HP Slate 7 review
HP has crafted a solid, attractive tablet for a superb price, but the Slate 7 simply cuts too many corners to earn a recommendation
Review Date: 6 Aug 2013
Reviewed By: Sasha Muller
Price when reviewed: £108 (£130 inc VAT)
Features & Design
Value for Money
HP may have been late to the compact tablet party, but its Slate 7 has the likes of the Nexus 7 and the Asus Fonepad firmly in its sights. Someone has obviously been taking notes, too, as the Slate 7 attempts to get one up on the competition by cramming in both front- and rear-facing cameras, a microSD slot and HP's proprietary Beats Audio for only £130.
Physically, the Slate 7 looks and feels like a premium piece of kit. At 370g, it's marginally heavier than some of its rivals, but despite a little flex in the silvery plastic rear, the solid, sturdy chassis feels built to last. And although it might look a little chunkier than the Asus and Nexus tablets, it's just a trick of the light – the HP Slate 7 is the same thickness as the Nexus 7, with only a few extra grams and thicker, flattened edges to differentiate it.
The Slate 7 doesn't look or feel like a budget device, then, but its display gives the game away. The 600 x 1,024 resolution screen is far less crisp than those of rival devices, and it feels narrow and cramped.
Brightness is adequate, with the panel reaching a maximum of 369cd/m2, but the poor black level results in a distinctly washed-out appearance. Colour reproduction is subdued, and an ever-present graininess leaves images and blocks of colour looking dirty and mottled.
With a 1.6GHz dual-core ARM A9 processor and 1GB of RAM under the hood, we were hoping performance would buoy the HP's appeal. However, the Slate 7 proved disappointing even in everyday use. Whether we were flicking between homescreens or scrolling and zooming into web pages, the HP was noticeably juddery – it's a far cry from the silky smooth feel of Asus' Fonepad, and not what we've come to expect in recent times, even from budget tablets.
The Slate put in a mixed performance in our suite of benchmarks. Despite a decent score of 656 in the HTML5 Peacekeeper benchmark, the A9 processor dropped right back in the Geekbench test, finishing with a modest 1,008. The Slate 7 struggled in the GFXBench test, too, scoring an underwhelming average of 4.9fps. Given the 600 x 1,024 screen, we'd have expected better.
Battery life is below par, too. Despite the chunky feel of the chassis, the Slate 7's 3,500mAh battery is small and lasted only 6hrs 37mins in our video rundown test.
HP has had to perform something of a juggling act to squeeze in so many features for the money. The Slate 7 has only 8GB of onboard storage, although it compensates for that with the inclusion of a microSD slot on the top edge. HP has also opted for single-band 802.11n Wi-Fi and Bluetooth 2.1 to keep costs down.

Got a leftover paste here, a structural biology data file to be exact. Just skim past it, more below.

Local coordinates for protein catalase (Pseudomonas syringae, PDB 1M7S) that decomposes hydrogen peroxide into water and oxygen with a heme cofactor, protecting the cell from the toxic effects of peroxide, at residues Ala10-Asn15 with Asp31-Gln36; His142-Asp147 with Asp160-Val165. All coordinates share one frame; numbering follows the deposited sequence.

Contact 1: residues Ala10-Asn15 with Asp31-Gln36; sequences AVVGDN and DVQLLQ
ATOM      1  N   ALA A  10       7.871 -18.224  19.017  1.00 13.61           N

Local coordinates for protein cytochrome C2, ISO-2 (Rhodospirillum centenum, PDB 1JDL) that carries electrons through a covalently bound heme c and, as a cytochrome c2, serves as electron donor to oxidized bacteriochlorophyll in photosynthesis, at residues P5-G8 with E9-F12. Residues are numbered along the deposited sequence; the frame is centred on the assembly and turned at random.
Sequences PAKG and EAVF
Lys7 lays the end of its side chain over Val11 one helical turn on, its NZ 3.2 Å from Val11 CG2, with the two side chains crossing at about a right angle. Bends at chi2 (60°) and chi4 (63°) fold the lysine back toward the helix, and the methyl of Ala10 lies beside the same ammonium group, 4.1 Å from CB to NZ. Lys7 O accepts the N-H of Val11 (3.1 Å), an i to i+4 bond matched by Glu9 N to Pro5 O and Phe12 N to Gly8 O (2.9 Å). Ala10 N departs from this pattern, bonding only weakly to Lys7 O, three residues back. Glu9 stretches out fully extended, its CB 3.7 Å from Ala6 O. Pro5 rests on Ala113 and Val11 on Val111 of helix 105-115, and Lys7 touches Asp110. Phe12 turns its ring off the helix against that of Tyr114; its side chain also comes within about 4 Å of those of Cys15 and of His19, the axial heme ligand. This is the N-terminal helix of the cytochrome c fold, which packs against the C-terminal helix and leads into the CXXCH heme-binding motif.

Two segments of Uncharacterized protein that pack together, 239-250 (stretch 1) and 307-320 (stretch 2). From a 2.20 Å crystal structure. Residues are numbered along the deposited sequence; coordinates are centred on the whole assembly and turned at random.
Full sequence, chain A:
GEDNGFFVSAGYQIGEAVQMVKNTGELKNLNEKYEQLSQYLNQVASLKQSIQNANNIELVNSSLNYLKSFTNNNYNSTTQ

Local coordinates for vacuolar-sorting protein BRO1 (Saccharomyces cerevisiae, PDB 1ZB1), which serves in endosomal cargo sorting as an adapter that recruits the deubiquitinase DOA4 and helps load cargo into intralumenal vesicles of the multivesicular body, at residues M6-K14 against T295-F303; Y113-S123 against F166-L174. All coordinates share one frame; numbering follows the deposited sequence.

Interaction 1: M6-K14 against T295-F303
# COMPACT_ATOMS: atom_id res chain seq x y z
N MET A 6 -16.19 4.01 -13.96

We were initially impressed to see that HP has managed to include both a 0.3-megapixel front camera and a 3-megapixel rear camera, but neither works particularly well. The front camera captures smeary, heavily compressed, low-resolution images, and the rear camera struggles to produce decent snaps even in good light, with photos dogged by noise and severely lacking in detail.
Given the attractive hardware and the low price, we'll admit that HP's Slate 7 had us excited. Unfortunately, HP has had to cut too many corners to whittle the price down. With rival devices putting in a far more competent all-round performance, we'd advise you to look elsewhere.
Author: Sasha Muller
- Europol warns: public Wi-Fi isn't safe
- Privacy groups challenge Facebook's WhatsApp buy
- IDC: iPad intertia opens door for Windows tablets
- Chip breakthrough to eliminate checkout queues
- Rivals put on notice as Spotify snaps up The Echo Nest
- Windows 8.1 Update 1 leaks via Microsoft's website
- Bitcoin "founder" says: you've got the wrong man
- Has bitcoin creator been found?
- HTC Desire 310: more competition for the Moto G
- Mozilla questions why Dell charges £16 to install Firefox
- Move over Delia: IBM Watson is cooking tonight
- Eric Schmidt on the double-edged smartphone: friend and foe
- Getty joins the race to the bottom
- Hour of Code: five steps to learn how to code
- Sony Xperia Z2 Tablet review: first look
- Sony Xperia Z2 review: first look
- Samsung Galaxy Gear 2 review: first look
- Nokia XL review: first look
- Samsung Galaxy S5 review: first look
- Nokia X review: first look
- Make the most of your mobile data
- Old-school internet scams: five that just won't die
- Bitcoin believers not worried by Mt. Gox disarray
- How to hack your car
- Small server vs cloud: which is best for SMBs?
- Block party: why do millions play Minecraft?
- What to do if you’re still on Windows XP
- Microsoft Word: top 20 secret features
- Measuring me: is your body the future of security?
- The best mobile apps for business
- Windows Server 2012 R2: how the Datacenter edition could change SMBs
- Invoices and VAT: how to set up your documents correctly
- Nexus 5 vs Samsung Galaxy S4 Active: the best phone for avoiding screen burn
- How much is a social user worth?
- The key to choosing a secure password
- Thunderbolt Bridge: a fast Mac migration tool
- Should you advertise on Twitter?
- How to track a lost smartphone
- Self-publishing success: the best way to sell your book
- 1.6TB SSD: why would you need one?